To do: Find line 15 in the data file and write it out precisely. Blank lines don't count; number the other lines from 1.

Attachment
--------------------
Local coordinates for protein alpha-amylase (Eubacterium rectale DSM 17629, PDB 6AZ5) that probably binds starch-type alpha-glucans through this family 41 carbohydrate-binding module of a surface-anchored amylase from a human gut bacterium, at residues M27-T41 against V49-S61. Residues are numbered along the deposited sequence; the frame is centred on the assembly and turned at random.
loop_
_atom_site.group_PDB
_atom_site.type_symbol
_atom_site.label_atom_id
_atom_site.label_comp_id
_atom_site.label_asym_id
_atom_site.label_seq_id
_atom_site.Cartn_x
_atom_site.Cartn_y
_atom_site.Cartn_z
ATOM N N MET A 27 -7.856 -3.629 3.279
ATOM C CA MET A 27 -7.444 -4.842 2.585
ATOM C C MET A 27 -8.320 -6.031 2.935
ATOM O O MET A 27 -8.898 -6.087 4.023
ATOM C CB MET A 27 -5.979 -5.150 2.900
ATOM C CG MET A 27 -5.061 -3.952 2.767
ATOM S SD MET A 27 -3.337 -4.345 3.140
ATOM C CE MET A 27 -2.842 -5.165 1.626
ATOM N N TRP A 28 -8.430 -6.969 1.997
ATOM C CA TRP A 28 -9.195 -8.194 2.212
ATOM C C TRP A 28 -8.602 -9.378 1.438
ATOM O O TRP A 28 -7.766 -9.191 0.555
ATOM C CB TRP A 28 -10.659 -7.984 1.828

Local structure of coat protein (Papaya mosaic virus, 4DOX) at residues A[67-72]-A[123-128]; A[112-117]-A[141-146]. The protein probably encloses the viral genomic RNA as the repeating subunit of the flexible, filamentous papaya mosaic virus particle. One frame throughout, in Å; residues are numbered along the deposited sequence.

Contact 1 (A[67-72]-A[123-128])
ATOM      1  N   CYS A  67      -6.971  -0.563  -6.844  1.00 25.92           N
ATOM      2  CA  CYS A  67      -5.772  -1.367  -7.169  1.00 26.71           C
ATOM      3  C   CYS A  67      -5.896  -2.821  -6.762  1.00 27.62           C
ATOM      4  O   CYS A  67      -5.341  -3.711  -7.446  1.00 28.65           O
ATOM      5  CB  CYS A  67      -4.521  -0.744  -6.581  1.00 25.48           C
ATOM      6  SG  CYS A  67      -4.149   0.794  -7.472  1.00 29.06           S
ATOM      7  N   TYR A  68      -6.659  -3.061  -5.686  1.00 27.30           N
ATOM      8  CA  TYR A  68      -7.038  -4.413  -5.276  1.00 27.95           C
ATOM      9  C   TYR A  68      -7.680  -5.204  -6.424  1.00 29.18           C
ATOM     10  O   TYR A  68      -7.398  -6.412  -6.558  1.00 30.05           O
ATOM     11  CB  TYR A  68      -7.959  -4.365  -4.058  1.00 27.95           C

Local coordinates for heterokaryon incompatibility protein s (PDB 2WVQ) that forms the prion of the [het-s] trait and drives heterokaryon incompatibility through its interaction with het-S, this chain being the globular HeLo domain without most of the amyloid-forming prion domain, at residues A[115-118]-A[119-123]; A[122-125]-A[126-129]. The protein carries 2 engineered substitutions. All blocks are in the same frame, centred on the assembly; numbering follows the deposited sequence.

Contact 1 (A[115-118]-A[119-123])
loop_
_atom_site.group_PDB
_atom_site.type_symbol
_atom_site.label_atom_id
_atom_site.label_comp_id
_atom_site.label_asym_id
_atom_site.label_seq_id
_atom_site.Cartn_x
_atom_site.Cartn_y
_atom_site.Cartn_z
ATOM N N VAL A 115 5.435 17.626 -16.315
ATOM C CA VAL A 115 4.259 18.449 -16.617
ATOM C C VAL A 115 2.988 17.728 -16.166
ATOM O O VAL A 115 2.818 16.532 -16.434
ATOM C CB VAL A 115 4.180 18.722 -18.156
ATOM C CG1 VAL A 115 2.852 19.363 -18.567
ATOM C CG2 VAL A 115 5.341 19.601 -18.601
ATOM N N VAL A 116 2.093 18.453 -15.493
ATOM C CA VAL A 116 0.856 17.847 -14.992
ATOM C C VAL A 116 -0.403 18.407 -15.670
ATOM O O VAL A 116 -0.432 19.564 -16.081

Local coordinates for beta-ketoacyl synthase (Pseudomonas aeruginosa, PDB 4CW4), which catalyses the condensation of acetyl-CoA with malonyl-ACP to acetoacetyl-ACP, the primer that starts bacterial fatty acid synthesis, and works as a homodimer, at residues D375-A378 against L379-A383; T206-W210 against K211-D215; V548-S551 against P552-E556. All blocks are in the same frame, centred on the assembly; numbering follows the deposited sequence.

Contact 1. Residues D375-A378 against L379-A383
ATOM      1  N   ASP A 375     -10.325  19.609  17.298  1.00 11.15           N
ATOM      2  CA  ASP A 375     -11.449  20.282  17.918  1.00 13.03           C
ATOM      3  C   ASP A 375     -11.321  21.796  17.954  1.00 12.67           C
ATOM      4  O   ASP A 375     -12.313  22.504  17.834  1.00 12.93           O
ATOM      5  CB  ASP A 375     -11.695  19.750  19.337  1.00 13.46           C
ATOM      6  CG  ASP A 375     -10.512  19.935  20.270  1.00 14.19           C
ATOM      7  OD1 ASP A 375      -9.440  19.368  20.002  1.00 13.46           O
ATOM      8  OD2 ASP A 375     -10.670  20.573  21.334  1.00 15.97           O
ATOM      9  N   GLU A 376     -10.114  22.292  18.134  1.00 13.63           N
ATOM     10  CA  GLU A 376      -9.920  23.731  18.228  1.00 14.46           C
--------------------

ATOM O O MET A 27 -8.898 -6.087 4.023